Home Networking Basics
Welcome to the fourth of five courses in the Cisco Networking Basics Specialization. In the first three courses of this specialization, you were focused on understanding how computer networks work and how to access the network. Now that you have a firm grasp of that, you can dive deeper into how do you actually build and secure a home network that includes lots of wireless devices. Wireless requires different configurations than a wired network. Both wireless and wired networks are susceptible to security threats and attacks. You will work through the different types of threats and attacks that typically occur and understand the different software tools that can be used to mitigate those security threats. At the end of this course, you will be able to: 1. Build and secure a home wireless network. 2. Connect and configure a home wireless router in order to provide a secure connection to the Internet. 3. Describe different methods of connecting devices to a home network, including wired and wireless connections. 4. Explain how Wi-Fi communication is implemented in a small LAN environment. 5. Explain the inherent risks associated with wireless network connectivity. 6. Implement the best practices for securing wireless network access, including methods for secure authentication and encryption. 7. Describe common types of network security threats and attacks. 8. Explain how software tools can mitigate network security threats.
Introduction to Cisco Networking
Welcome to the fifth and final course in the Cisco Networking Basics Specialization. In the first four courses of this specialization, you were focused on understanding how computer networks work and how to access the network. Now that you have a firm grasp of how to build and secure a wireless home network, you will be introduced to the basics of adding Cisco routers and switches to networks that are typically deployed in small to medium sized businesses. You will perform the basic setup and configuration steps needed to get switches and routers connected in a small network. You will also learn how to configure the router and the switch for remote access. You will use two different types of simulation tools to practice configuration steps. After completing required configuration tasks, you will use various show commands to verify configurations and use the ping command to verify basic connectivity between devices. Expect lots of opportunities for practicing Cisco device configuration. This course requires the use of Cisco Packet Tracer to simulate the network environment. You will need to download and use Cisco Packet Tracer throughout the course. At the end of this course, you will be able to: 1. Describe the features and functions of various Cisco devices installed in a typical simple computer network. 2. Use the Packet Tracer simulation software to practice configuration tasks using the command line interface. 3. Connect and configure a Cisco switch and small business router in order to provide network connectivity in a small LAN environment. 4. Use a structured troubleshooting strategy to identify and fix network connectivity issues. 5. Enter and view the results of common Cisco CLI commands. 6. Use best practices to secure Cisco networking devices from unauthorized access. 7. Use command line utilities to test and verify network connectivity. 8. Use common network utilities to test connectivity between network attached devices. 9. Explain issues that can cause Internet connectivity problems. 10. Describe how to report problems and assist in troubleshooting connections with an ISP help desk.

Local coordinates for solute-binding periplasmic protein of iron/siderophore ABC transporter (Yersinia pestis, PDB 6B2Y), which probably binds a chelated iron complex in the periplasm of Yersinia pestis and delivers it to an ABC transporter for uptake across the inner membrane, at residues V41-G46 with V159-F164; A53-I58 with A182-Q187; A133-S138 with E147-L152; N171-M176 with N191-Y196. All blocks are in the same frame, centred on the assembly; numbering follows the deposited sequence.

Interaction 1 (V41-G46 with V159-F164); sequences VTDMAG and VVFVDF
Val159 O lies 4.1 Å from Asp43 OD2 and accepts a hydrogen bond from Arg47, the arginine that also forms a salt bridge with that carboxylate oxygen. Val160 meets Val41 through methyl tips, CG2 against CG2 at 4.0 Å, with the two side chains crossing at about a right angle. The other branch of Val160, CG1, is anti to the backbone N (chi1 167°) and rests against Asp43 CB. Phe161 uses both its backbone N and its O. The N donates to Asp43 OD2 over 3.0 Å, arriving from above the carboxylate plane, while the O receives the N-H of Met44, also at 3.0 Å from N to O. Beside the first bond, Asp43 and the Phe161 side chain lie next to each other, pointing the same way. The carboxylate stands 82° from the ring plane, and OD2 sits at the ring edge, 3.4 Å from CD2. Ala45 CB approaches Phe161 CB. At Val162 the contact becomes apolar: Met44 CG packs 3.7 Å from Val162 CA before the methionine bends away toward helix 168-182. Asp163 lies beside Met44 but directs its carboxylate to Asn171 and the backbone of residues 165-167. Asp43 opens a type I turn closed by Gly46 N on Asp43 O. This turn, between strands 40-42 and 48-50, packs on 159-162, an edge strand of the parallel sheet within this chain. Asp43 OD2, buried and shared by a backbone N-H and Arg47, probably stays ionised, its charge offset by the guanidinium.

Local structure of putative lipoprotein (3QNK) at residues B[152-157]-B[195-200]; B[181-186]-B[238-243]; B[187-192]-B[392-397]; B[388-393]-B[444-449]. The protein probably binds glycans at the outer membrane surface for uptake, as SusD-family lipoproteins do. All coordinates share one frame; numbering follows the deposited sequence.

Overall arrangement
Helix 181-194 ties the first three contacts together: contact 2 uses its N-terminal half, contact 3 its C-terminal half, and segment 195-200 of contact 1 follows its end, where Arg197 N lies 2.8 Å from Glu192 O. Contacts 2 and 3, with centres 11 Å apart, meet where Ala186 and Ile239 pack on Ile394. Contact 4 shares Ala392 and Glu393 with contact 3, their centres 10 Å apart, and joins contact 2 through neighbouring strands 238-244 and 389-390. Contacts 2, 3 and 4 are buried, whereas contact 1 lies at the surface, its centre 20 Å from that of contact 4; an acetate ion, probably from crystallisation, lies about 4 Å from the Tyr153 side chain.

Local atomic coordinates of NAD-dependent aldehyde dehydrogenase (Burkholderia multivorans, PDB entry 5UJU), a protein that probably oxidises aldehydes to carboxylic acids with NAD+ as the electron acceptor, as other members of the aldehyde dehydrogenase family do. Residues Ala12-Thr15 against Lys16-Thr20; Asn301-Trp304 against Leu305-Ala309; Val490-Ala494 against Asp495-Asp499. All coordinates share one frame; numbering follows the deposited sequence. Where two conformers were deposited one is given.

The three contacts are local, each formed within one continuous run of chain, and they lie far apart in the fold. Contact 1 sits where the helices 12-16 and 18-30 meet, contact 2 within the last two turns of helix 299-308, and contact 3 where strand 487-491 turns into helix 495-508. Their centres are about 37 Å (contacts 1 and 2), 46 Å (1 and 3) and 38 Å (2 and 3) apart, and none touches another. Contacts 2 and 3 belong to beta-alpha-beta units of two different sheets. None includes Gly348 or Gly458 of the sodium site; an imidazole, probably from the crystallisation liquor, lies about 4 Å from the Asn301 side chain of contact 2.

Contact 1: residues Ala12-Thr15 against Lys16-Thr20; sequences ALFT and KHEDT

Learners need to be able to access the Internet and have access to a Windows PC.